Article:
[Ml-stat-talks] Fwd: Colloquium Speaker Nati Srebro, Thrusday March 12, 4:30pm

Elad Hazan ehazan at CS.Princeton.EDU
Thu Mar 12 00:17:57 EDT 2015

Talk of interest to stats/ML below.


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CSML/CS Colloquium Speaker
Nati Srebro
Thursday, March 12, 4:30pm
Computer Science 105

The Power of Asymmetry in Binary Hashing

When looking for similar objects, like images and documents, and
especially when querying a large remote data-base for similar objects,
it is often useful to construct short similarity-preserving binary
hashes. That is, to map each image or document to a short bit strings
such that similar objects have similar bit strings. Such a mapping
lies at the root of nearest neighbor search methods such as Locality
Sensitive Hashing (LSH) and is recently gaining popularity in a
variety of vision, image retrieval and document retrieval
applications. In this talk I will demonstrate, both theoretically and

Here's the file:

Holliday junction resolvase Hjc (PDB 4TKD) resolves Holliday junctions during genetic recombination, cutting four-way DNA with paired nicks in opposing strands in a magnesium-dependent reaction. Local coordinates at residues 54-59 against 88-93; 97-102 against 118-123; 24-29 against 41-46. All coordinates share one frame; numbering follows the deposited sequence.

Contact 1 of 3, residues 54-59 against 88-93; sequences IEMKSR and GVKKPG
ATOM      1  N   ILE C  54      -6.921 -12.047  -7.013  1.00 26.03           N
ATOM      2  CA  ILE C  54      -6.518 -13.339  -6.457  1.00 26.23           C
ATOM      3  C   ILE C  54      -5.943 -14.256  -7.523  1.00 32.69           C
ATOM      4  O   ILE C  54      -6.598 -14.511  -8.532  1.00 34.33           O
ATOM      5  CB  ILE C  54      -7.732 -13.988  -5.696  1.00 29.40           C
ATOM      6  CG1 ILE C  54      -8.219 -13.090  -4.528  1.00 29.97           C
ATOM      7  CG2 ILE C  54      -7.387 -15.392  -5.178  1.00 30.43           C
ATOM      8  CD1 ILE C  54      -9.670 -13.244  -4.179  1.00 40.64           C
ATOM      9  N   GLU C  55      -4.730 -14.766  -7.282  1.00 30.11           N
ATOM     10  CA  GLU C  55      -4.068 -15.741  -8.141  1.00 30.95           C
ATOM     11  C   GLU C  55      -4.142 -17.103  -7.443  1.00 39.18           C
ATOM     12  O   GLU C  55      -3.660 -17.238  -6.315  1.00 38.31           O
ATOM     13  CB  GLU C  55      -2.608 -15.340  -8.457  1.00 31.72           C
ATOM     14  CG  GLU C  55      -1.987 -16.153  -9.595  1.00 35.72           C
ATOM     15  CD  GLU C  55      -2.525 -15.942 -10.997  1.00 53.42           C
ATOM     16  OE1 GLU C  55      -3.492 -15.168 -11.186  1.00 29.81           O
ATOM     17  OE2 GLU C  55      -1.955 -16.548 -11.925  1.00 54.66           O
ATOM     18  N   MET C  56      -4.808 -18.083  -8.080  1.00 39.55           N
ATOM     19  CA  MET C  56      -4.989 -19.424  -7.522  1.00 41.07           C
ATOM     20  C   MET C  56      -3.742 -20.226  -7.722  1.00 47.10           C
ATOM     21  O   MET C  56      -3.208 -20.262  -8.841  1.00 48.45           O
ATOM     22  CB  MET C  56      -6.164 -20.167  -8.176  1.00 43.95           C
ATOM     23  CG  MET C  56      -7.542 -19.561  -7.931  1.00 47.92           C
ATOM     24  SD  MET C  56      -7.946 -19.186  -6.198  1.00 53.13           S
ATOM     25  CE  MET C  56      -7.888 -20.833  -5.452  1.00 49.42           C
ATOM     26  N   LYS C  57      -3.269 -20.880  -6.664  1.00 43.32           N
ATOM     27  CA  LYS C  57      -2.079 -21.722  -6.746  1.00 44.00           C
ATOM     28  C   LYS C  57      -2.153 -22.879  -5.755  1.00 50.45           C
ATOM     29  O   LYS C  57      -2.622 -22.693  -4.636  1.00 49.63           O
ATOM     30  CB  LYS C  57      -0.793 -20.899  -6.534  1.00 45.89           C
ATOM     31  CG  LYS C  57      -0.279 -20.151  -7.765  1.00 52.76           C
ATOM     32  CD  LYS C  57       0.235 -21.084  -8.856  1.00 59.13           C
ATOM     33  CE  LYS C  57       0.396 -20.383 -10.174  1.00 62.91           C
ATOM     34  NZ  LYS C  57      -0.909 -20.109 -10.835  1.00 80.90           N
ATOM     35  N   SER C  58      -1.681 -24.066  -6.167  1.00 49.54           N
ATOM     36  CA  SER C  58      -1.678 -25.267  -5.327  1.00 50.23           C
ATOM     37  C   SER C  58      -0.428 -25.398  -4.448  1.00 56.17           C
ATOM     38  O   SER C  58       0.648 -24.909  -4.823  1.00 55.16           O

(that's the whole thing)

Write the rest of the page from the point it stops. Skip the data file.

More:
empirically, that even for symmetric and well behaved similarity
measures, much could be gained by using two different hash
functions---one for hashing objects in the database and an entirely
different hash function for the queries. Such asymmetric hashings can
allow to significantly shorter bit strings and more accurate

Joint work with Behnam Neyshabur, Yury Makarychev and Russ Salakhutdinov

Nati Srebro obtained his PhD at the Massachusetts Institute of
Technology (MIT) in 2004, held a post-doctoral fellowship with the
Machine Learning Group at the University of Toronto, and was a
Visiting Scientist at IBM Haifa Research Labs.  Since January 2006, he
has been on the faculty of the Toyota Technological Institute at
Chicago (TTIC) and the University of Chicago, and has also served as
the first Director of Graduate Studies at TTIC.  From 2013 to 2014 he
was associate professor at the Technion-Israel Institute of
Technology. Prof. Srebro's research encompasses methodological,
statistical and computational aspects of Machine Learning, as well as
related problems in Optimization.  Some of Prof. Srebro's significant
contributions include work on learning "wider" Markov networks,
pioneering work on matrix factorization and collaborative prediction,
including introducing the use of the nuclear norm for machine learning
and matrix reconstruction and work on fast optimization techniques for
machine learning, and on the relationship between learning and

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